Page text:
English Phrases That Are Culturally Bound

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English phrases that are culturally bound to the continents they derived from – Understanding the phrases means understanding the culture! Here are a couple of our favorite culturally bound phrases:

Don’t throw the baby out with the water
Albeit cruel, it isn’t as bad as it first seems. The true interpretation of this saying is simply “never to dispose something of value alongside something that is unwanted”.

The story behind this phrase:
Once upon a time, baths were taken in a tub filled with hot water. The entire family took turns to make the most use of the water in the bathtub. Usually the rounds started with the head of the house, afterwards, younger males, thereafter the women would follow, last bathed were the babies. By this time, the water was pretty murky, so literally, one could lose a baby in the water as the water gets so dirty and one could not see the bottom of the tub —henceforward, the slogan, “Don’t throw the baby out with the water” came to be.

Kick the Bucket
The literal meaning of this phrase is of course knocking over a bucket using one’s leg. But what does that have to do with its actual meaning which is “to die”?


The story behind this phrase:
In ancient history, the wooden mount that was used to hang livestock up by their feet for slaughter was named a bucket. Not surprisingly, the animals in most cases used to tussle or shudder once dead and therefore ‘kick the bucket’.

Shirtsleeves to Shirtsleeves in Three Generations 
This idiom happens to be a very twisted one. Most people find it difficult to comprehend, and even more difficult to actually use this in conversation.  The meaning of this phrase relates to the last of three-generations being wasteful of the riches gathered through the hard work of the first generation.

The story behind this phrase:
The first generation comes from a life of suffering and does everything to make sure there is a brighter tomorrow for themselves. They bear children, these are the second generation.

The second generation grows to adulthood while experiencing what their parents have been through and take up from where their parents left off. They make sound monetary decisions which significantly improve their financial status. Eventually they become well-off or even rich, hoping their children would benefit from their wealth.

The third generation has no recollection of how their grandparents started off or the struggle for a better tomorrow. Without knowledge of what it took to get to this point, this generation now gets to spend everything that their grandparents, as well as parents, have worked so hard to achieve.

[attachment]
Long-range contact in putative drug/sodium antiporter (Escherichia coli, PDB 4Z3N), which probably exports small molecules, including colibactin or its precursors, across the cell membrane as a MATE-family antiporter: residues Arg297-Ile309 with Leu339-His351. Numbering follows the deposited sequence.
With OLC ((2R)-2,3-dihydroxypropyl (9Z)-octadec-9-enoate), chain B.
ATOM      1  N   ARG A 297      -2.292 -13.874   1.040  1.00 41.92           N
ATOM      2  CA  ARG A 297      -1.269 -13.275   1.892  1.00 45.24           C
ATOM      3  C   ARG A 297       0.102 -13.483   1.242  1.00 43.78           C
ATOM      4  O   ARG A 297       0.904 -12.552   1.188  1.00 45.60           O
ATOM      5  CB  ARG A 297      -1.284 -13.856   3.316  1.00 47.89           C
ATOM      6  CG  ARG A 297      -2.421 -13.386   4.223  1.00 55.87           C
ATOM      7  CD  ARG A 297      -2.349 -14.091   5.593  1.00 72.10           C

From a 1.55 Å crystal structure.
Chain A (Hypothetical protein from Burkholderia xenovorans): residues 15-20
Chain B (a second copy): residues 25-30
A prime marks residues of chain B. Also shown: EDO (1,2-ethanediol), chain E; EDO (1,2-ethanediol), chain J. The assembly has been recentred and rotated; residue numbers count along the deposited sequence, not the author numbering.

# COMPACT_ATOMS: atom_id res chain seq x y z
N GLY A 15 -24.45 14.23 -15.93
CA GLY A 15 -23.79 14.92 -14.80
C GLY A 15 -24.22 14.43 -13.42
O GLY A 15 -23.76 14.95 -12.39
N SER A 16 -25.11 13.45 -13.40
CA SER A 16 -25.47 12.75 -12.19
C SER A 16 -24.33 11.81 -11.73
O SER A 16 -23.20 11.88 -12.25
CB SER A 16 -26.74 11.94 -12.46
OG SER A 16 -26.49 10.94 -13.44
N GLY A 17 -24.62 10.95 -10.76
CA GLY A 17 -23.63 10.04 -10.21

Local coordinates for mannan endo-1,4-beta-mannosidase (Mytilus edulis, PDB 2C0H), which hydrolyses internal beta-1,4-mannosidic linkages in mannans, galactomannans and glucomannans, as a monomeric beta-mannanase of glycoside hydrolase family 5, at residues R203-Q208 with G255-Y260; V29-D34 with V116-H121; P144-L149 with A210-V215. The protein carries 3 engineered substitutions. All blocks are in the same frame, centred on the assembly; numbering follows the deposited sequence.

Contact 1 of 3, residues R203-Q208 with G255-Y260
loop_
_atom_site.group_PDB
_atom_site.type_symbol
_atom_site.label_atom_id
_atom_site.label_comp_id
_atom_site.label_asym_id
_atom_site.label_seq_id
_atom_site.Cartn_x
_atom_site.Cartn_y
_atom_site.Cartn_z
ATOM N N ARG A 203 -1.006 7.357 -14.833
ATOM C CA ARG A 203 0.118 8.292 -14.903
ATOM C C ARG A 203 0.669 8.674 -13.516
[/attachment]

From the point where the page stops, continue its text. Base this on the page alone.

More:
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To be a doubting Thomas
The story behind this phrase:
This idiom could be traced back to the scriptures (John 20: 24 – 29) and was very commonly used in the early years of the 17th century.
Thomas, one of the twelve disciples, doubted wholeheartedly the resurrection and proclaimed that he will only believe what he can see and feel. The slogan, ‘doubting Thomas’ refers to a cynic who never believes anything told until encounters a face to face confrontation.

On the wagon
Have you ever taken the time to comprehend the slogan “on the wagon”? Doesn’t it sound a whole lot clearer to simply say “I’m not drinking”?

The rumor behind this phrase:
A group of prisoners was being transported by wagon, possibly to their death. All the prisoners were permitted to have one last drink in the local tavern before their final journey to execution. The good times stopped once they were on the wagon.

Dirt Poor
There’s a very simple explanation for this phrase: if a person was poor, the floor of their dwelling was dirt. Only the wealthy had flooring other than dirt, such as wooden planks. Thus, the proverb “dirt poor.”

The story behind this phrase:
In ancient times the huts of the poor people were not covered and the ground was bare, unlike those who had a bit of money, had wooden floors.

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“Dirt poor” is an American phrase which was first ever acknowledged in the 1930s, according to the Oxford English Dictionary, and a search of Google Books backs up the claim.

What are your favorite cultural bound phrases?

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